Editor: Greg A. Fairbanks, J.D., LL.M.
Sec. 457(f) deals with non qualified deferred compen sation (NQDC) plans of governmental and other tax-exempt employer sponsors. Specifically, Sec. 457(f) applies to plans classified as ineligible plans to distinguish them from Sec. 457(b) plans, which are called eligible plans.
Sec. 457(b) plans have a contribution dollar limit ($15,500 for 2008) but do not generate taxable income to the participant until the nonqualified deferred compensation is paid or made available to the participant. Sec. 457(f) plans, on the other hand, have no contribution limit but cause the participant to have taxable income in the first tax year in which there is no substantial risk that the participant will forfeit the nonqualified deferred compensation. In other words, the participant could have income inclusion before the deferred compensation is paid or made available. Under Sec. 457(f)(3), a substantial risk of forfeiture exists when the participant’s rights to the deferred compensation are conditioned on the future performance of substantial services by any individual.
Impact of Sec. 409A
In addition to the requirements of Sec. 457(f), governmental and tax-exempt sponsors of Sec. 457(f) ineligible plans must also deal with Sec. 409A. Sec. 409A, which generally became effective in 2005, provides for three categories of restrictions that apply to most NQDC plans, including Sec. 457(f) ineligible plans. The three types of restrictions under Sec. 409A are restrictions on the election to defer compensation, on funding, and on distributions.
Under Sec. 409A, the event that produces taxable income to the participant is failure to comply with Sec. 409A. Under Sec. 457(f), by contrast, the event that produces taxable income to the participant is the cessation of the substantial risk of forfeiture.
Income inclusion under Sec. 409A encompasses all deferred compensation that vests after 2004 plus interest thereon. There is also an additional 20% penalty imposed on the participant as well as interest on the income taxes that would have been due had the deferred compensation been reported in income (rather than deferred) in prior years (Sec. 409A(a)(1)(B)(i)(II)). The interest rate on such income is the appli cable underpayment rate plus 1% (Sec. 409A(a)(1)(B)(ii)).
Caution: Deferrals that are not yet subject to income inclusion under Sec. 457(f) could violate Sec. 409A, there by causing a taxation impact to the participant that is far more severe than income inclusion alone under Sec. 457(f).
Recent IRS Announcement on Sec. 457(f)
On July 23, 2007, the Service issued Notice 2007-62, which announced the Service’s intent to issue guidance re garding a substantial risk of forfeiture for purposes of Sec. 457. This guidance, according to Notice 2007-62, will be prospective in application and will generally follow the rules under Sec. 409A, which also embodies a substantial-risk-of-forfeiture concept.
Considerations for Sponsors of Sec. 457(f) Plans
There are three practices that tax-exempt organizations have frequently built into their Sec. 457(f) ineligible NQDC programs. These are briefly discussed below, together with the impact of Secs. 457(f) and 409A.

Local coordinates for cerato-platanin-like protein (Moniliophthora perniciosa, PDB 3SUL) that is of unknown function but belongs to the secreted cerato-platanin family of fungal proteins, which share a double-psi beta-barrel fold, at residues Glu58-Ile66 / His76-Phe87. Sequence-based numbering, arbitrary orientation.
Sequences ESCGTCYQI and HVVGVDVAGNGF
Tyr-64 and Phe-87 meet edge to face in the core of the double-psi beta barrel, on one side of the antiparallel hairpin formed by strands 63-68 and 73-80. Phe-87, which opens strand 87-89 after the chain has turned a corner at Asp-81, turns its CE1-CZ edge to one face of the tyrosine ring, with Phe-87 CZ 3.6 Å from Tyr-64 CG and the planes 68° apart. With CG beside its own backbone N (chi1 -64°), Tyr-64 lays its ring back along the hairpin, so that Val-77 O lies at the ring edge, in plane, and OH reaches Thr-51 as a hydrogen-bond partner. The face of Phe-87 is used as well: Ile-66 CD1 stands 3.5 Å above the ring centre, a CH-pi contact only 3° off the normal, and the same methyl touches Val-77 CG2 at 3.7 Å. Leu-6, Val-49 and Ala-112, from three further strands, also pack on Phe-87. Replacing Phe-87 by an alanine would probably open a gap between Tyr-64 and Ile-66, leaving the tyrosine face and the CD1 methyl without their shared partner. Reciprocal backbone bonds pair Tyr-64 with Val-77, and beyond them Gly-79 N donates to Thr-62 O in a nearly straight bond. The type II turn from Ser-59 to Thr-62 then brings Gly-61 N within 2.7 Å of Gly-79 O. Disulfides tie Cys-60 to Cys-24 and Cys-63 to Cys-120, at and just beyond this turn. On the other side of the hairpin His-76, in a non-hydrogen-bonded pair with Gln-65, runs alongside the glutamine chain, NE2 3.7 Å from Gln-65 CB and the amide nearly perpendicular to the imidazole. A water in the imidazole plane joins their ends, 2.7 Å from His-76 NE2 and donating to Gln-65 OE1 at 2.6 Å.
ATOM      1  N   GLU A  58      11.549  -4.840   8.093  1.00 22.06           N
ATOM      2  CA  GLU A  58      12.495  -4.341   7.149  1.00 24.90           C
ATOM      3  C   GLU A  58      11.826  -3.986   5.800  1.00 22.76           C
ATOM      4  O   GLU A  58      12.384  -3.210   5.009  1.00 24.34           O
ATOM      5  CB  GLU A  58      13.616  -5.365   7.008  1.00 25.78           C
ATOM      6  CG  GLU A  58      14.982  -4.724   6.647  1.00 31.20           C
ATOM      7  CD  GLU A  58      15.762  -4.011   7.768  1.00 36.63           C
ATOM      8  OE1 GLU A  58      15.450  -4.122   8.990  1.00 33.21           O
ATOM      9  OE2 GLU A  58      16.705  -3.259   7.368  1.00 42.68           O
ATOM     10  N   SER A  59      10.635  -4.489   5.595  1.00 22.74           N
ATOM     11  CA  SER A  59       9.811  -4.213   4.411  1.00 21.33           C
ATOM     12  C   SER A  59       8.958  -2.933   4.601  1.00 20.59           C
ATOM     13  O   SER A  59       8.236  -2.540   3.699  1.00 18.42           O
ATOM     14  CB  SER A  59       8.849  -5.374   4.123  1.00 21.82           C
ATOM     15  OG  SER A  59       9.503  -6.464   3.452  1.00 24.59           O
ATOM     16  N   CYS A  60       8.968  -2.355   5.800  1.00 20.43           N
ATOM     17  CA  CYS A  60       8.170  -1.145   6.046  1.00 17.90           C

Under the first practice, the em ployee elects to defer salary and agrees to make the deferral subject to a vesting schedule in order to avoid current income taxation under Sec. 457(f). Notice 2007-62 points out that unless the amount to be received in the future is substantially greater than the amount that the participant can currently re ceive, the participant would have no reason to agree to the vesting schedule except to avoid current income taxation. In the Service’s view, no realistic substantial risk of forfeiture exists. Under Sec. 409A, the vesting schedule is ignored, and Sec. 409A applies when the employee makes the election to defer. According to Notice 2007-62, future guidance will present the same analysis under Sec. 457(f).
Under the second practice, the em ployer, the employee, or both agree to a series of extensions of the original vesting period in order to avoid current income taxation. This practice is sometimes referred to as a rolling risk of forfeiture. Notice 2007-62 points out that for Sec. 409A purposes, only the initial vesting date is respected and any extension of the date is disregarded. The same rationale will most likely be used by the Service in future guidance under Sec. 457(f).
The third practice under Sec. 457(f) aimed at creating a substantial risk of forfeiture is to include a noncompetition clause in a terminating executive’s employment agreement. Under this practice, there would be no income inclusion under Sec. 457(f) until the noncompete period ends. For Sec. 409A purposes, however, Notice 2007-62 makes it clear that the noncompetition clause is disregarded. According to the notice, conditions that would create a valid substantial risk of forfeiture under Sec. 409A must relate to the participant’s performance for the service recipient. An example is the service recipient’s attainment of an earnings level. The Service has asked for comments on whether future guidance under Sec. 457(f) should take the same approach.
Practitioners who serve the tax-exempt industry should review NQDC plans instituted under Sec. 457(f). While such plans may still create a substantial risk of forfeiture for Sec. 457(f) purposes, they may generate income taxation and penalties under Sec. 409A.
Greg A. Fairbanks, J.D., LL.M., works for Grant Thornton LLPWashington, DC
Unless otherwise indicated, contributors are members of or associated with Grant Thornton LLP.
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